The toughest losses aren’t usually the ones when your team gets blown out. They’re the ones like Portland’s 129-128 defeat Saturday night, when the Trail Blazers – undersized and undermanned – held off the Philadelphia 76ers with their best offensive performance of the season, and lost in the final 2.2 seconds on a corner three by the world-famous Furkan Korkmaz, who came into the game shooting 28.6 percent from three-point range.
The Sixers didn’t even have a lead until 10.1 seconds remained, when they got two free throws from Ben Simmons, whose wacky rotation on his free throws looks like a Clayton Kershaw slider.
But the fact is, the Trail Blazers – as well as they played on offense for about 45 minutes of the game – earned this loss.
Let me count the ways:
- With Hassan Whiteside, Zach Collins, Pau Gasol on the sidelines with injuries, the Trail Blazers were playing a small lineup most of the game. And they were able to overcome the size disadvantage with hustle and grit, owning a 21-point lead with five minutes left in the third quarter. But then the 76ers started getting serious at both ends of the court. They turned up their defense and started ramming the ball inside on offense. It ended up as a layup drill on offense (Philadelphia hit 13 of its 18 shots on the way to a whopping 26 points in the paint in the fourth quarter.) Meanwhile, the Trail Blazers had five turnovers in the fourth quarter and wilted a bit down the stretch.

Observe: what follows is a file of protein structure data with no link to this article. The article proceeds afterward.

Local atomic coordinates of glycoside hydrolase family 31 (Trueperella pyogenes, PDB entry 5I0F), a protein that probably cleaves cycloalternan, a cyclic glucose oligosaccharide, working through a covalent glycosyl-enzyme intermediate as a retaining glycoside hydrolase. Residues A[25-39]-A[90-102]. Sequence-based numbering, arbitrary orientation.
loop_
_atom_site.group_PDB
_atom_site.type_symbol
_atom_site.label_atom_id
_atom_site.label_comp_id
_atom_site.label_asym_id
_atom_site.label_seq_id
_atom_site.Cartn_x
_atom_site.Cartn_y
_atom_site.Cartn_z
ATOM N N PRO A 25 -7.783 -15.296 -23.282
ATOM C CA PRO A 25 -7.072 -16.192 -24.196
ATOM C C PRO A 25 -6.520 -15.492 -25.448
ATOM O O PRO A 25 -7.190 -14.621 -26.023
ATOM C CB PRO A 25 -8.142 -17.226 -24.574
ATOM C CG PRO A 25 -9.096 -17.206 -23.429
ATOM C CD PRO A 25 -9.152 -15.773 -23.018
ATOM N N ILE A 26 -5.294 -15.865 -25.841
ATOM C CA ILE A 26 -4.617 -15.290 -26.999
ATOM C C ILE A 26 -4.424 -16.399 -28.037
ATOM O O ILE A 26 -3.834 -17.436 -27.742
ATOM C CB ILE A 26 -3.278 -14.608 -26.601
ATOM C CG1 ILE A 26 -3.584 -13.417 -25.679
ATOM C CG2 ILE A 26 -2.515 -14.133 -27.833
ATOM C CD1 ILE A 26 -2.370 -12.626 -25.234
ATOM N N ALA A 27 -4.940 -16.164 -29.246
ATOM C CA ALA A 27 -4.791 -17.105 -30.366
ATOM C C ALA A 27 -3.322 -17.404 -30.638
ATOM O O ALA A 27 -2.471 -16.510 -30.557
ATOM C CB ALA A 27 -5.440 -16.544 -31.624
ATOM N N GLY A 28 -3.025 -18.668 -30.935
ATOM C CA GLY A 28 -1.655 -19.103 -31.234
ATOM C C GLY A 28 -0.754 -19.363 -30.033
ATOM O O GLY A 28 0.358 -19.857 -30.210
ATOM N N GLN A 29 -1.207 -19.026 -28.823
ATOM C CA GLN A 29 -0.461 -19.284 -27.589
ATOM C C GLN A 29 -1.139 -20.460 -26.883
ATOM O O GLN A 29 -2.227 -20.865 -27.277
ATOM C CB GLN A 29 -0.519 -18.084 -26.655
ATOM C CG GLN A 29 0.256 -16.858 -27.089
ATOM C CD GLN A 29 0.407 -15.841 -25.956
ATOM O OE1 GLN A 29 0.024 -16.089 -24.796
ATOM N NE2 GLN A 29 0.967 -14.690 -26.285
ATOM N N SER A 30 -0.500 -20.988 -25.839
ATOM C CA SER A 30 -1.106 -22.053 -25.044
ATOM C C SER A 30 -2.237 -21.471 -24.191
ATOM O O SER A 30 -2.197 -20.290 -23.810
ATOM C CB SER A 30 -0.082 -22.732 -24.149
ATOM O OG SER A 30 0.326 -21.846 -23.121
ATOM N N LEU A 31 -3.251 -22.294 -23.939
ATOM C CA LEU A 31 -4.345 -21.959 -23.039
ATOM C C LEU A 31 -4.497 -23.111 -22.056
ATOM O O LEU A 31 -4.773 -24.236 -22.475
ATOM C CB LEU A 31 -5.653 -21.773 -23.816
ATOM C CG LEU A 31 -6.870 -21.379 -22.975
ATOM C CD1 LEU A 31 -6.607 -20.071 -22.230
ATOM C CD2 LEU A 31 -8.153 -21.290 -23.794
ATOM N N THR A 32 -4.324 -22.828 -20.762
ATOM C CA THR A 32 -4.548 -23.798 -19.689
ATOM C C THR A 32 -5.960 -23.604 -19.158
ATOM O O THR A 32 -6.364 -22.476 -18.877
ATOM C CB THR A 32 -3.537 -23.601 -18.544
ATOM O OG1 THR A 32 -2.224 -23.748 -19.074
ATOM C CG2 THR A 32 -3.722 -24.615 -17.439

- Portland had a 125-118 lead with 3:25 left and didn’t get another point until Anfernee Simons’ corner three-pointer with 2.6 seconds to go, that could have been a game-winner. During that scoreless 3:23, Portland missed two layups, a three-pointer and had two turnovers.
- Korkmaz used a solid screen from Al Horford to get a wide-open three that won it for the Sixers with .4 left and Damian Lillard’s desperation three wasn’t close, as the Blazers fell to 0-2 at home.
“They did a good job,” said Portland’s CJ McCollum, acknowledging the Philadelphia defensive effort in the second half. “But we’ve got to do a better job of taking care of the ball. For the most part, we let them get out and run, which allowed offensive rebounds and threes. Overall, I thought we did a pretty good job. I’d like to get a couple of possessions back but up 20, we have to do a better job of closing the game out.”
Indeed, it was amazing how long Portland stayed with the Sixers on the boards. But in the end, Philadelphia finished with a 46-36 rebound edge and a 13-4 advantage on the offensive boards. Points in the point were crazy lopsided, with Philadelphia owning an 84-40 edge.
The Blazers stayed in the game with an outstanding shooting night, particularly from long range. Portland shot 57.7 percent overall and 55.9 percent from three. Mario Hezonja had 11 points, 12 rebounds and four assists in a starting role and Rodney Hood – who suffered a knee contusion in the fourth quarter – had 25 points on 9-11 shooting. Lillard was terrific from the field (11-16 and 8-11 from three) but it wasn’t quite good enough.
“We played such a great game and they just chipped away and got back into it,” Lillard said. “We let one slip. I think the way we lost sucks.”
Terry Stotts seemed to agree.
“It was tough to lose that one,” he said. “I thought we played a really good game, especially offensively. It was really the first game that our offense really got on track. That was good to see against a good defensive team.
“But the reality is, the second half we didn’t do what we needed to do defensively and we had too many turnovers.”